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This also happens when doing cross-data-center work, where each data center has its own internal network. VPNs/IPSecs are expensive to maintain (and keep HA), and slow stuff down.

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ramonsnir commented Jul 11, 2016

This also happens when doing cross-data-center work, where each data center has its own internal network. VPNs/IPSecs are expensive to maintain (and keep HA), and slow stuff down.

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andrewmichaelsmith Jul 11, 2016

@jamespedwards42 Can confirm that a very common method for service discovery in Kubernetes land is hostnames.

andrewmichaelsmith commented Jul 11, 2016

@jamespedwards42 Can confirm that a very common method for service discovery in Kubernetes land is hostnames.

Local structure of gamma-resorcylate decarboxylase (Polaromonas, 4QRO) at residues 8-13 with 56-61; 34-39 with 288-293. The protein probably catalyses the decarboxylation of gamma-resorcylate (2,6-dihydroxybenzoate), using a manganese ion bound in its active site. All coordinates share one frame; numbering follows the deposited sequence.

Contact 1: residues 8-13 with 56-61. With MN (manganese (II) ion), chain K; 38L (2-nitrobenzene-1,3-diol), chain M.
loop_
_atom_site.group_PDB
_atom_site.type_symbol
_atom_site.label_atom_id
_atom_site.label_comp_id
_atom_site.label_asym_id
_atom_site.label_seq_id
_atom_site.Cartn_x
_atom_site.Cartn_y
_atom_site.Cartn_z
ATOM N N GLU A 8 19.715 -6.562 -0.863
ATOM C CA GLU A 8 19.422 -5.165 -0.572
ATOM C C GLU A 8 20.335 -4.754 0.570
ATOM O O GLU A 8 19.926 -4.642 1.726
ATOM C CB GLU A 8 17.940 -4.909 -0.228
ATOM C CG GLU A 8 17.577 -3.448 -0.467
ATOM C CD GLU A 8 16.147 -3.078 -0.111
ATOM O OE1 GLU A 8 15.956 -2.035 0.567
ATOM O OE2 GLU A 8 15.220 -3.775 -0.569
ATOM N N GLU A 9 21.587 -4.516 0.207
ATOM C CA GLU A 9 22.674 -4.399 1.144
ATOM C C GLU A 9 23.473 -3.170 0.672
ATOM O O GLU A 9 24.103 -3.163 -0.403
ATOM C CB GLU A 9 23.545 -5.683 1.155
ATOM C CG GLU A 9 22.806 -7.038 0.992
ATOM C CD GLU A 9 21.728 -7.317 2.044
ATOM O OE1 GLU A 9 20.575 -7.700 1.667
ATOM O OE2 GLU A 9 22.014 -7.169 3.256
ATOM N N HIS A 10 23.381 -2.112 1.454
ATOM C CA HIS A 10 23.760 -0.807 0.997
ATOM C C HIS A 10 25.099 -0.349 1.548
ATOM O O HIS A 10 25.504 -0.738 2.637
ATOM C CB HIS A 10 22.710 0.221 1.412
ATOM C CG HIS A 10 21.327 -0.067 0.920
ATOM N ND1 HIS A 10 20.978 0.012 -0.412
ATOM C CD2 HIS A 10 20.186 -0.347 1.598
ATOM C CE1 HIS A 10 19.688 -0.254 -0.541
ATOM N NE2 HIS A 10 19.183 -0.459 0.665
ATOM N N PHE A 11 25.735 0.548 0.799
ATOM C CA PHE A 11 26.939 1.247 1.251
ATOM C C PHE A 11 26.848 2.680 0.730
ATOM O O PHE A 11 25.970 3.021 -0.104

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ovanes Jul 12, 2016

Well, in Kubernetes a pod can't be trivially addressed via a name. Only a service can select using the selectors to which pod to direct the data. Thus having N nodes requires one to create N Kubernetes services, which is not maintainable. The approach here is to retrieve the pod IP (of internal Kubernetes network) and announce it. If pod is rescheduled the startup script will re-determine the IP.

ovanes commented Jul 12, 2016

Well, in Kubernetes a pod can't be trivially addressed via a name. Only a service can select using the selectors to which pod to direct the data. Thus having N nodes requires one to create N Kubernetes services, which is not maintainable. The approach here is to retrieve the pod IP (of internal Kubernetes network) and announce it. If pod is rescheduled the startup script will re-determine the IP.